What Comes After a Trillion?

In the effort to combat the pandemic, the sheer amount of stimulus pledged by governments globally has been staggering. In July, then Finance Minister Bill Morneau delivered Canada’s economic update, which replaced the regular spring budget. It was an economic tally of the measures taken to date. The 2020-21 deficit is expected to be $343.2 billion, largely attributed to pandemic relief programs.1 

At latest count, $212 billion will have funded the government’s four major initiatives: the Canada Emergency Business Account and Canada Emergency Wage Subsidy, supporting businesses; the Canada Emergency Response Benefit, supporting workers; and the Canada Emergency Student Benefit, supporting students.

What is a Trillion?

The crisis is expected to increase Canada’s national debt by over 30 percent. Prior to the pandemic, Canada held $1.083 trillion of debt on its balance sheet.2 In 2020-21, this will rise in excess of $1.4 trillion. However, this pales in comparison to the U.S., which had national debt of over US$23 trillion at the start of the year,3 and is expected to add trillions of dollars in fiscal stimulus to combat the crisis.4

Just how much is a trillion? To put the magnitude of the jump from one billion to one trillion into context, if we were to travel back in time by a billion seconds, we would be in 1989. However, to go back a trillion seconds would take us to around 30,000 B.C. What comes after a trillion? A “quadrillion.” At the start of 2020, it was estimated that global debt totalled $257,600 trillion, or $0.26 quadrillion.5

Is There Need to Worry?

Current national debt levels do not indicate any risk of imminent default, so long as economies and fiscal institutions continue to function and taxation continues. Canada also entered the crisis with one of the lowest government debt-to-GDP ratios of the major developed countries.6 With interest rates at historical lows, the cost of borrowing has gone down, so it’s not a terrible time to be adding debt. According to Morneau, “the government will save over $4 billion in public debt charges in 2020-21 compared to the forecast presented in 2019” due to lower interest rates.2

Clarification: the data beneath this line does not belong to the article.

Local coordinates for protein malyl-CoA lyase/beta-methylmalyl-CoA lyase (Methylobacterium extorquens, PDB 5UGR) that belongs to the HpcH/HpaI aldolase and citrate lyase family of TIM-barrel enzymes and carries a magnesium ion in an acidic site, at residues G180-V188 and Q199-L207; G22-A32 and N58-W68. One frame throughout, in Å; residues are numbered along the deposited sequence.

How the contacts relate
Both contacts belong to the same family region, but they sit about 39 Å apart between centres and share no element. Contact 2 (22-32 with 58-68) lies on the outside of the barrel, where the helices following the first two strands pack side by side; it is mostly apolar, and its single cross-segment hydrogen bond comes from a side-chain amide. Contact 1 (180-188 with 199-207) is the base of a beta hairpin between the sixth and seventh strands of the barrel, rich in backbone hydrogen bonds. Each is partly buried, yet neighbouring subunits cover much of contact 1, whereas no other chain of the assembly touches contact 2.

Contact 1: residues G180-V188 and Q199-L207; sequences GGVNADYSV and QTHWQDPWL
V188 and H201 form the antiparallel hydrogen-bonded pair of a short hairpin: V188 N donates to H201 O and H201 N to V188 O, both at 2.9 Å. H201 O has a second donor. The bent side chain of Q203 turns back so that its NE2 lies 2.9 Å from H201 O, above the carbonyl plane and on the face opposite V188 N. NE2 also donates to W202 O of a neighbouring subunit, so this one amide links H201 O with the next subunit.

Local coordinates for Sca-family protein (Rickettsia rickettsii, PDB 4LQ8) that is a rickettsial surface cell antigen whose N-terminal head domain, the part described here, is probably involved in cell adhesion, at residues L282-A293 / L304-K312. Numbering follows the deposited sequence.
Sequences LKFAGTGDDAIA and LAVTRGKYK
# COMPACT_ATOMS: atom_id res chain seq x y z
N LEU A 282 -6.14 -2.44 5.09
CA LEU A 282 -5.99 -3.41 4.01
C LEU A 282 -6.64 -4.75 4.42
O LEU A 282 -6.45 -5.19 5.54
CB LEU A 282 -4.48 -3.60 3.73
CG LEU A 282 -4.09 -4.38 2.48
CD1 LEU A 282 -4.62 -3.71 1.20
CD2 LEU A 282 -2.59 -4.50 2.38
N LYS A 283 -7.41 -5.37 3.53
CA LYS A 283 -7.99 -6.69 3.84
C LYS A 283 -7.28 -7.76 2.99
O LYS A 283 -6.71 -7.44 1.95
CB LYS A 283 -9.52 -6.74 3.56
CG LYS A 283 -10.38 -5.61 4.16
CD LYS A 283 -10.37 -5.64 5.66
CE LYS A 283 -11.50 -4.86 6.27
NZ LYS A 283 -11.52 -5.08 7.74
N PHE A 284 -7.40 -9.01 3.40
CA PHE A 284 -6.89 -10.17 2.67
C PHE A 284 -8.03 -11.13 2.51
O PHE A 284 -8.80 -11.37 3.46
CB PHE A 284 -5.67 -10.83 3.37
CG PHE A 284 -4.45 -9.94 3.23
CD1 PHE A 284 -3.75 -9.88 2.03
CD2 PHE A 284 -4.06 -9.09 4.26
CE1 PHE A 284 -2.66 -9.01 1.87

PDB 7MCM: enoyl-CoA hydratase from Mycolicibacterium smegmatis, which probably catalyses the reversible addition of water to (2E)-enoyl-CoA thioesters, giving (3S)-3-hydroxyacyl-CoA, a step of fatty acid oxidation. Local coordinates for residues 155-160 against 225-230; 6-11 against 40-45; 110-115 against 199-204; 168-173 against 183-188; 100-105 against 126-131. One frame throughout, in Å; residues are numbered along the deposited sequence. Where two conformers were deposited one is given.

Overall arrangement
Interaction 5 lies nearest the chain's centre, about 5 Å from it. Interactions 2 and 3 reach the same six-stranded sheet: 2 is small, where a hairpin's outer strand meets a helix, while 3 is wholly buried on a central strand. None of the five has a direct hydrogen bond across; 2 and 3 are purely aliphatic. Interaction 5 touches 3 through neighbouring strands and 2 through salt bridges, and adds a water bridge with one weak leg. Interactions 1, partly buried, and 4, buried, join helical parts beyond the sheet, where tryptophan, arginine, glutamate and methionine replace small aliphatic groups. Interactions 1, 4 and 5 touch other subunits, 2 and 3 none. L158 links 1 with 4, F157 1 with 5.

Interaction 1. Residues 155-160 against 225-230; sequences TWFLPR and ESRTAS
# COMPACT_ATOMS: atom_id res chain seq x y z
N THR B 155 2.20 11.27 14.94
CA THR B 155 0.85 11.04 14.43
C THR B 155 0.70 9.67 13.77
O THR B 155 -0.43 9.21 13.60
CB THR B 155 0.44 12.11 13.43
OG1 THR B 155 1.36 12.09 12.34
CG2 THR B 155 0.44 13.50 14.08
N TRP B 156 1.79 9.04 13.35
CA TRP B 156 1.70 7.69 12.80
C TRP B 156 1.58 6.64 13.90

How Will We Pay for This Stimulus?

Given these daunting figures, how we will pay for these efforts? Even prior to the pandemic, there were concerns about our high debt levels. Governments can reduce national debt in three main ways: cut spending, raise taxes, or grow the economy faster than debt — faster growth can produce more revenue and also increases the economy’s capacity to carry debt. 

Few would dispute the need for stimulus — crisis times are precisely when government spending should occur. However, down the road there may be a significant economic cost for the generations to come who will likely shoulder our continuing debt.

  1. cbc.ca/news/politics/fiscal-snapshot-morneau-highlights-2020-1.5642115
  2. canada.ca/en/department-finance/services/publications/fiscal-monitor/2020/03.html
  3. cnbc.com/2020/01/14/the-us-is-23-trillion-in-debt-why-that-might-help-your-wallet.html
  4. ft.com/content/d211f044-ecf9-4531-91aa-b6f7815a98e3
  5. reuters.com/article/us-global-debt-iif/global-debt-shattering-records-iif idUSKBN1ZC1VQ#:~:text=%E2%80%9CSpurred%20by%20low%20interest%20rates,to%20break%20above%20%2470%20trillion
  6. investmentexecutive.com/news/research-and-markets/how-will-canada-pay-for-its-covid-19-response